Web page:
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Article
Influences and Mechanisms of Nano-C-S-H Gel Addition on Fresh Properties of the Cement-Based Materials with Sucrose as Retarder
Materials 2020, 13(10), 2345; https://doi.org/10.3390/ma13102345 - 20 May 2020
Cited by 1 | Viewed by 676
Abstract
Influences and mechanisms of chemically synthesized nano-C-S-H gel addition on fresh properties of the cement-based materials with sucrose as a retarder were investigated in this study. The results showed that the flow value of the fresh cement paste was gradually but slightly reduced [...] Read more.
Influences and mechanisms of chemically synthesized nano-C-S-H gel addition on fresh properties of the cement-based materials with sucrose as a retarder were investigated in this study. The results showed that the flow value of the fresh cement paste was gradually but slightly reduced with increasing nano-C-S-H gel addition due to its fibrous but well-dispersed characteristic in both water and cement paste. The semi-adiabatic calorimetry testing results verified that incorporation of nano-C-S-H gel could greatly mitigate the retarding effect of sucrose on cement hydration. The total organic carbon (TOC) indicated that the addition of the nano-C-S-H gel helps to reduce adsorption of the sucrose molecules into the protective layer, thus the semi-permeability of the protective layer was less reduced and that is why the addition of the nano-C-S-H gel can mitigate the retardation caused by the sucrose. Through XRD analysis, it was found that the CH crystals are more prone to grow along the (0001) plane with larger size in the paste with nano-C-S-H addition before the induction period starts, because the C-S-H nanoparticles can form 3D network to slow down the diffusion rate of the released ions and eliminate the convection in the paste, thus suppress the 3D nucleation and growth of the CH crystals. The XRD analysis also indicated a refinement of the ettringite crystals in the paste with sucrose addition, but introduction of nano-C-S-H gel did not show further refinement, which was also verified by the SEM observation. Full article
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Article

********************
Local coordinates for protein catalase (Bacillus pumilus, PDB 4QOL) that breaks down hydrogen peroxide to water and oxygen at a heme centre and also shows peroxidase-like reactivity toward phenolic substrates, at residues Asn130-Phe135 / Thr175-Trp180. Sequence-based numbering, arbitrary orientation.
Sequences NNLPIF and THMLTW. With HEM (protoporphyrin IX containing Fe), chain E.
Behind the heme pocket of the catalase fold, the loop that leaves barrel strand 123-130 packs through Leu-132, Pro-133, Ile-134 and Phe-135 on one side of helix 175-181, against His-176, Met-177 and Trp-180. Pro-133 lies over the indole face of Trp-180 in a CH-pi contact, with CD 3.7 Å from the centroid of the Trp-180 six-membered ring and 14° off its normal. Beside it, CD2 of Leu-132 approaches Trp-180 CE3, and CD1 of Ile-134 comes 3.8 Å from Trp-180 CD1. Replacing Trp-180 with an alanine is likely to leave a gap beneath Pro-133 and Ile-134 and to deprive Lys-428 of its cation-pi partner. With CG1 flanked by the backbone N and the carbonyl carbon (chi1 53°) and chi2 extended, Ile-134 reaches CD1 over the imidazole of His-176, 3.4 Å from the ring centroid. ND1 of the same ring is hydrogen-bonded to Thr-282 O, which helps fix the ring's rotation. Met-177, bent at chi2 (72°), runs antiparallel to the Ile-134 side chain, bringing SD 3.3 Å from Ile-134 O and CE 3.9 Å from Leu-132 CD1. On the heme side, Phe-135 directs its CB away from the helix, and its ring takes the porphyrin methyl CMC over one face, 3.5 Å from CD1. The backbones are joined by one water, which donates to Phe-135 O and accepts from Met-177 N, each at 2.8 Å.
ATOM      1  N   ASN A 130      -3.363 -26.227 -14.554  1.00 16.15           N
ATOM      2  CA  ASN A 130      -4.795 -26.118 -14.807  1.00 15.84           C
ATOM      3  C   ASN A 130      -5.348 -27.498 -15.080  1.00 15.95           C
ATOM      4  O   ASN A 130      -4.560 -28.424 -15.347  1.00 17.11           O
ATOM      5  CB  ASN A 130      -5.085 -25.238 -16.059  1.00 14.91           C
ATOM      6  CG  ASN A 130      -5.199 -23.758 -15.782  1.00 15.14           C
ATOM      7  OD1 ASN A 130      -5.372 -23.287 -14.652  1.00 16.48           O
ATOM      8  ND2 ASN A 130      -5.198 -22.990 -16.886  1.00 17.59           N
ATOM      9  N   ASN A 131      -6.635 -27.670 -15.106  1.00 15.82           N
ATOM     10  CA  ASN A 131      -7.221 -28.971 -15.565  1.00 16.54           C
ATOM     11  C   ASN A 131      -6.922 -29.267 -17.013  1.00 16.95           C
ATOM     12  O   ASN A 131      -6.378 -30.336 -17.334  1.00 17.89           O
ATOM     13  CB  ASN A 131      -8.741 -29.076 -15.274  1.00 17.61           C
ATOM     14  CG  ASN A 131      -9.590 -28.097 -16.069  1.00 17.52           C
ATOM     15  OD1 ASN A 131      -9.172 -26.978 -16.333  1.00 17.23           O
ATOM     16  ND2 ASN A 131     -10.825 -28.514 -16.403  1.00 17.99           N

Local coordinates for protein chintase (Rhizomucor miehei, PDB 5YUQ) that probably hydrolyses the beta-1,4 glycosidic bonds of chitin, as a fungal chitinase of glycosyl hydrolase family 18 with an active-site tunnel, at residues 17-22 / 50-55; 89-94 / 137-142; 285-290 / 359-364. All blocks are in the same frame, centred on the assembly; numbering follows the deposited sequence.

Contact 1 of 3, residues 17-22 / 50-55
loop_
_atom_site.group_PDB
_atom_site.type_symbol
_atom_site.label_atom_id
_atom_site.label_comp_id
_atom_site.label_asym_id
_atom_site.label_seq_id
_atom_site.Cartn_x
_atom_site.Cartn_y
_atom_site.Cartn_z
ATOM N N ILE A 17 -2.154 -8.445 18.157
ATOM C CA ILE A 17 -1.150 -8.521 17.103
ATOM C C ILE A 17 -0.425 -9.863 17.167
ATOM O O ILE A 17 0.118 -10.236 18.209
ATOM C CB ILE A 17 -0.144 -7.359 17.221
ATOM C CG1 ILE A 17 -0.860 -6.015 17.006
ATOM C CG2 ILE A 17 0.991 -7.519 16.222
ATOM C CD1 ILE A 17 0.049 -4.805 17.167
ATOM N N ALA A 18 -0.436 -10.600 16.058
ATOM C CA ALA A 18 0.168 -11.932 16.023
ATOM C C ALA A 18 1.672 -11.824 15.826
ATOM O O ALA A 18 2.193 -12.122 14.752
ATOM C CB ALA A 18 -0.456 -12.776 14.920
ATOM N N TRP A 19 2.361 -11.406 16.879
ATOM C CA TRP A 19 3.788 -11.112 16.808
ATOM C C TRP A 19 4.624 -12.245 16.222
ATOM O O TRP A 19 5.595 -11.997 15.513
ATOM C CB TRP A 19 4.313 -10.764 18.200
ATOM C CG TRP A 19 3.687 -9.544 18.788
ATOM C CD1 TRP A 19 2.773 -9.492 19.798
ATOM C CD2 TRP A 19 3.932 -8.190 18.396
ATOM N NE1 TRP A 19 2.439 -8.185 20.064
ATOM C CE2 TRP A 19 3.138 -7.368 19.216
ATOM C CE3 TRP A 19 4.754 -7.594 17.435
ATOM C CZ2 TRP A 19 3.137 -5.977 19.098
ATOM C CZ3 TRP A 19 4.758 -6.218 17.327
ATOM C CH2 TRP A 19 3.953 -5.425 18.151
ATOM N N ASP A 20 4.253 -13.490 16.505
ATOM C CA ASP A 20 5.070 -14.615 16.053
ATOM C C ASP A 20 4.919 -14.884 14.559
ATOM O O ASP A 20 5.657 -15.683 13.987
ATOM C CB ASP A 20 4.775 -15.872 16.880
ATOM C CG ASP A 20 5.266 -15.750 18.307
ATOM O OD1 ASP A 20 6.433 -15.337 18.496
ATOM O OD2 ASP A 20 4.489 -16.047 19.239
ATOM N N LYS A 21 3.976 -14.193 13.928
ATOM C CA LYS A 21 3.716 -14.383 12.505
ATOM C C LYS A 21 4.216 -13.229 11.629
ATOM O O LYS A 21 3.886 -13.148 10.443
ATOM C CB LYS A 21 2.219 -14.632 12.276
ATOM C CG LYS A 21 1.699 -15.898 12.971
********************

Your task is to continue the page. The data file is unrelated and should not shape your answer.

Experimental Laboratory Testing on Behavior of Dowels in Concrete Pavements
Materials 2020, 13(10), 2343; https://doi.org/10.3390/ma13102343 - 20 May 2020
Cited by 1 | Viewed by 694
Abstract
This paper describes the testing of effectiveness and behavior of dowels placed in transversal joints of concrete pavements, while focusing on dimensions and quality of commonly used materials. The analysis uses experimental tests in laboratory conditions which were performed independently in the Czech [...] Read more.
This paper describes the testing of effectiveness and behavior of dowels placed in transversal joints of concrete pavements, while focusing on dimensions and quality of commonly used materials. The analysis uses experimental tests in laboratory conditions which were performed independently in the Czech Republic and Slovak Republic. The comparison of quality as well as potential use of alternative materials of dowels is made with the use of developed tests focusing on main requirements, such as longitudinal displacement in cement concrete, resistance of coating to damage, and reduced potential to concrete damage. Furthermore, the paper describes and compares loading results of the relative concrete deformations around dowels by strain gauges that were analyzed. Results of deformations on beams with an inserted dowel and the findings that were observed during the measurement are presented. Full article